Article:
It is a peculiar notion that the end-users of the design will mostly remain unknown to the designers. They are anonymous and their appearances concealed. The knowledge of where, when and how the end-users receive the design is often not at the designers’ disposal. Although we, the designers, may observe several individuals interact with the design –mostly through marketing testing on the target groups–, but to witness them all simultaneously as to have a survey is unthinkable. The existence of the end-users is without a doubt; they may come in the tens, hundreds or thousands and in different ages and genders. Who they are is defined by the nature of the project; studies may at times be compiled on their behaviors and likings. How the end-users are to react and interact with the design is the primary concern of those involved in the creation process.
The relationship a designer has with the end-users is a one-way relationship. The conception of the end-users is omnipresent, regardless of the fact that their physical participation in the process is mostly absent. For every project we are to draw up in our minds hypothetical end-users base on the general characteristics of the target group. These hypothetical end-users are to be the devil’s advocate to our design decisions through out the process.
Mostly the design is presented to the end-users in its completion, however, there are ways of involving the end-users to participate in or be a witness to the design process. With the design of a poetry booklet we had attempt in involving the end-users to either perform or witness the completion of the design. For the design to be in its completion, a circular silhouette representing the “sun” had to yet make its physical mark on the half title page (the first page). This was to be done in several ways. The end-users could either lift the cover slightly to let in sunlight through the circular die-cut on the cover, the sunlight shinning on the designated spot to form the missing silhouette of the “sun”. Or by rubbing with the finger against the circular die-cut hole, the grease darkens the ink and forms the missing silhouette. Naturally, there will be end-users that either overlook or are insensitive to this design element. When there is no participation from the end-users, the circular silhouette of the “sun” can be conceived by another factor, time. Over time the chemical reaction of being exposed to sunlight will result in bleach of the ink on paper, thus the sunlight leaving behind its mark to finish the design with the circular silhouette of the “sun”.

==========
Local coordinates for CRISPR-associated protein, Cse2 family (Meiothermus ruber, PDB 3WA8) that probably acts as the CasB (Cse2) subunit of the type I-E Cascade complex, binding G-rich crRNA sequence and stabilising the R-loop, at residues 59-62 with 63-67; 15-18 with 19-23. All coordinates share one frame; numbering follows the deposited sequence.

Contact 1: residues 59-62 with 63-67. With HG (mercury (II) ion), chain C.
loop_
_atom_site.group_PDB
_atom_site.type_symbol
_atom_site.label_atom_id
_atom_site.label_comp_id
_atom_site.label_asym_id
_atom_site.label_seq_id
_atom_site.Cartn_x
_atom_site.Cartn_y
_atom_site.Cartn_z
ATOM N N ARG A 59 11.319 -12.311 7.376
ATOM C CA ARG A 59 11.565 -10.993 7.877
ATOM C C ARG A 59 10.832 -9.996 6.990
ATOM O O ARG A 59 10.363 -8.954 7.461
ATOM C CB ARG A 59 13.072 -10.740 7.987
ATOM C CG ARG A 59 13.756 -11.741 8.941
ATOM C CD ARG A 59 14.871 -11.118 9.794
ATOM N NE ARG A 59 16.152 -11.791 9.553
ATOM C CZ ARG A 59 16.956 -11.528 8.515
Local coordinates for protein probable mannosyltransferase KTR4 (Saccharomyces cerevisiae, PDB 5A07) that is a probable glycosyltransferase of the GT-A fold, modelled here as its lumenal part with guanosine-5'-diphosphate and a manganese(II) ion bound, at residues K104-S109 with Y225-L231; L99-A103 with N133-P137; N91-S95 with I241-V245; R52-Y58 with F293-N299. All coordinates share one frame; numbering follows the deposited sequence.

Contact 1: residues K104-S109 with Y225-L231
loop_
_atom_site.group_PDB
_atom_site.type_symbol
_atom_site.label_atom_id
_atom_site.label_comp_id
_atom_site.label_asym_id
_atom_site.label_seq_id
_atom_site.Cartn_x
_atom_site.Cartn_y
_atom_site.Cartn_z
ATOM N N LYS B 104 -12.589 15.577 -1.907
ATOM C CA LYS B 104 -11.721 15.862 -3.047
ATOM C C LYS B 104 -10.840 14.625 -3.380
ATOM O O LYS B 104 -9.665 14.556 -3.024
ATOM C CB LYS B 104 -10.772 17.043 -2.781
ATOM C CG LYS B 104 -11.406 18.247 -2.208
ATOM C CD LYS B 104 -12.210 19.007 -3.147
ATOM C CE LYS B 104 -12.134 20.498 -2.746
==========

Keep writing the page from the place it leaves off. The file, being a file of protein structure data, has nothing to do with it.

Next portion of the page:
Time is a factor in design that can be predicted and act upon. We can predict the physical deterioration, the result of wear and tear, of our work and with that knowledge we can either employee time as an element in the design, or make the wear and tear a visual reinforcement.
To come: (IMG: Zon en de wereld.)